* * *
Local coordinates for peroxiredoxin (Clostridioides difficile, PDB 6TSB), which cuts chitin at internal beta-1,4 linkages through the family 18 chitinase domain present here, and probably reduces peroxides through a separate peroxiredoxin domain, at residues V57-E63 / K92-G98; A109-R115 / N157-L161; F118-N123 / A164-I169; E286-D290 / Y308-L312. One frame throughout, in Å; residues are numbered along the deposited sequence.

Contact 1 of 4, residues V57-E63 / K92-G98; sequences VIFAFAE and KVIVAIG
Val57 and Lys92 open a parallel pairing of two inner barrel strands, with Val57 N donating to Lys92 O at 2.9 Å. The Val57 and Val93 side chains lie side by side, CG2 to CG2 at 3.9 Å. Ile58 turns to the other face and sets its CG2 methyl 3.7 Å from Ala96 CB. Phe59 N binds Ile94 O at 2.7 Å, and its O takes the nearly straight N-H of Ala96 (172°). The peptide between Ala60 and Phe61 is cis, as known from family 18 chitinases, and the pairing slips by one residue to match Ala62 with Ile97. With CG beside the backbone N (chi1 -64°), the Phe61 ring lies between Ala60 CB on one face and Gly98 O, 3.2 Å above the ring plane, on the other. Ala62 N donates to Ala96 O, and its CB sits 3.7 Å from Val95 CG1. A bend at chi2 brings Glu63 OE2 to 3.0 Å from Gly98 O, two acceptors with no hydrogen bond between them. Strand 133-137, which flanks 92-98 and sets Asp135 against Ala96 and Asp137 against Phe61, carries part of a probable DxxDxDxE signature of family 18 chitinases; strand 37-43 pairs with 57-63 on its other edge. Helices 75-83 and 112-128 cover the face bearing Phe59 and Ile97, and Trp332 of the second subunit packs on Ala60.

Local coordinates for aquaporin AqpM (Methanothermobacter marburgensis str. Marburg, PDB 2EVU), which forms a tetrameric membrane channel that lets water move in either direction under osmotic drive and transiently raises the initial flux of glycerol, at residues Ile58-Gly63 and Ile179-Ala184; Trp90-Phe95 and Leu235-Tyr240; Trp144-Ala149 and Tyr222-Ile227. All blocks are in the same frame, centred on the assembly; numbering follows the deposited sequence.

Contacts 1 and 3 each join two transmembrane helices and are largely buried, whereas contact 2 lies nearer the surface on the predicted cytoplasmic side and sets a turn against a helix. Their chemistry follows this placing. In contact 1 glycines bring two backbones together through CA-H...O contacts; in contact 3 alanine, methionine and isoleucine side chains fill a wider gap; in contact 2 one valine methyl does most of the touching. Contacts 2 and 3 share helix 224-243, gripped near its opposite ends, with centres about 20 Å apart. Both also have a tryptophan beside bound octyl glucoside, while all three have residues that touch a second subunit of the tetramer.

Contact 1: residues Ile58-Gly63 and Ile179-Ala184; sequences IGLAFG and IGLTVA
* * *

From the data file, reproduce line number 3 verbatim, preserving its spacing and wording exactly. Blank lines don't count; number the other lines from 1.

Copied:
Val57 and Lys92 open a parallel pairing of two inner barrel strands, with Val57 N donating to Lys92 O at 2.9 Å. The Val57 and Val93 side chains lie side by side, CG2 to CG2 at 3.9 Å. Ile58 turns to the other face and sets its CG2 methyl 3.7 Å from Ala96 CB. Phe59 N binds Ile94 O at 2.7 Å, and its O takes the nearly straight N-H of Ala96 (172°). The peptide between Ala60 and Phe61 is cis, as known from family 18 chitinases, and the pairing slips by one residue to match Ala62 with Ile97. With CG beside the backbone N (chi1 -64°), the Phe61 ring lies between Ala60 CB on one face and Gly98 O, 3.2 Å above the ring plane, on the other. Ala62 N donates to Ala96 O, and its CB sits 3.7 Å from Val95 CG1. A bend at chi2 brings Glu63 OE2 to 3.0 Å from Gly98 O, two acceptors with no hydrogen bond between them. Strand 133-137, which flanks 92-98 and sets Asp135 against Ala96 and Asp137 against Phe61, carries part of a probable DxxDxDxE signature of family 18 chitinases; strand 37-43 pairs with 57-63 on its other edge. Helices 75-83 and 112-128 cover the face bearing Phe59 and Ile97, and Trp332 of the second subunit packs on Ala60.